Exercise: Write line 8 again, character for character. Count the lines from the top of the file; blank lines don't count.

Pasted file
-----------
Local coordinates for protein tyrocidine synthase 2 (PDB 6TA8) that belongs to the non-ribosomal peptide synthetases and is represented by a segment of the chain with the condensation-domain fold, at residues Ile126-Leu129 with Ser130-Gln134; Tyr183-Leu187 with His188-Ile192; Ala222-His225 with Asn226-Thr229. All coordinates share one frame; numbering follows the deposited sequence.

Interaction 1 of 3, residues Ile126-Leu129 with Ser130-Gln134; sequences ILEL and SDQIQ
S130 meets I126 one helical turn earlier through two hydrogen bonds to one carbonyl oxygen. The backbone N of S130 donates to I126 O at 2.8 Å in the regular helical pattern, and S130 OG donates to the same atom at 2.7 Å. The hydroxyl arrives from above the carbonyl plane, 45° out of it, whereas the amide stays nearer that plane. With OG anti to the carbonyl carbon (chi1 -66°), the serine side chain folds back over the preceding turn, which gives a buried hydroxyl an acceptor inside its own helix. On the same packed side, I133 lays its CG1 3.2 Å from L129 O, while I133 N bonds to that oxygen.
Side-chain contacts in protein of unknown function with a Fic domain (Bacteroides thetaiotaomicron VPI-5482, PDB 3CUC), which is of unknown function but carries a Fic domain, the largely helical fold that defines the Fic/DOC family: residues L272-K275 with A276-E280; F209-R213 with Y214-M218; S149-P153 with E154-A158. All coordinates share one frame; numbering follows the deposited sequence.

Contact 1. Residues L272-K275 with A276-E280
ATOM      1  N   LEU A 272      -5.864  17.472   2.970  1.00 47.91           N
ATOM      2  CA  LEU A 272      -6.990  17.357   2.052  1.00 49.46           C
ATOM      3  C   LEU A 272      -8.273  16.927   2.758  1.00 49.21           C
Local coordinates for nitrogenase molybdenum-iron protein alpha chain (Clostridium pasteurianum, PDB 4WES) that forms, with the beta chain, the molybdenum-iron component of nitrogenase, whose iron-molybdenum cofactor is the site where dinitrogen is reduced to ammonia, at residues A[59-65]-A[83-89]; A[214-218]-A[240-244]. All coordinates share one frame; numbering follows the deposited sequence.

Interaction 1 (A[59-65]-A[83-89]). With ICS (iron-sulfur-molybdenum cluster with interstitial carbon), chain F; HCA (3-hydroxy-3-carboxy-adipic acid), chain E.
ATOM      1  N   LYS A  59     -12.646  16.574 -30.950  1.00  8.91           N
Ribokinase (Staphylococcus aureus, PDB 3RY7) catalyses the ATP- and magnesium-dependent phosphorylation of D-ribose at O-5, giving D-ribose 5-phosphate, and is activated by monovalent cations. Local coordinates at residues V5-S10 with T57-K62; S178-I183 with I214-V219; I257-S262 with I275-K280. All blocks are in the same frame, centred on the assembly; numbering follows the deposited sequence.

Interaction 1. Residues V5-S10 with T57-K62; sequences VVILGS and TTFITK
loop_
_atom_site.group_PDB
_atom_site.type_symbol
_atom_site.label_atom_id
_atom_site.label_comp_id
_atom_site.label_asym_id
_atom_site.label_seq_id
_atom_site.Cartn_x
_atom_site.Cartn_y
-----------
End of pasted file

ATOM      3  C   LEU A 272      -8.273  16.927   2.758  1.00 49.21           C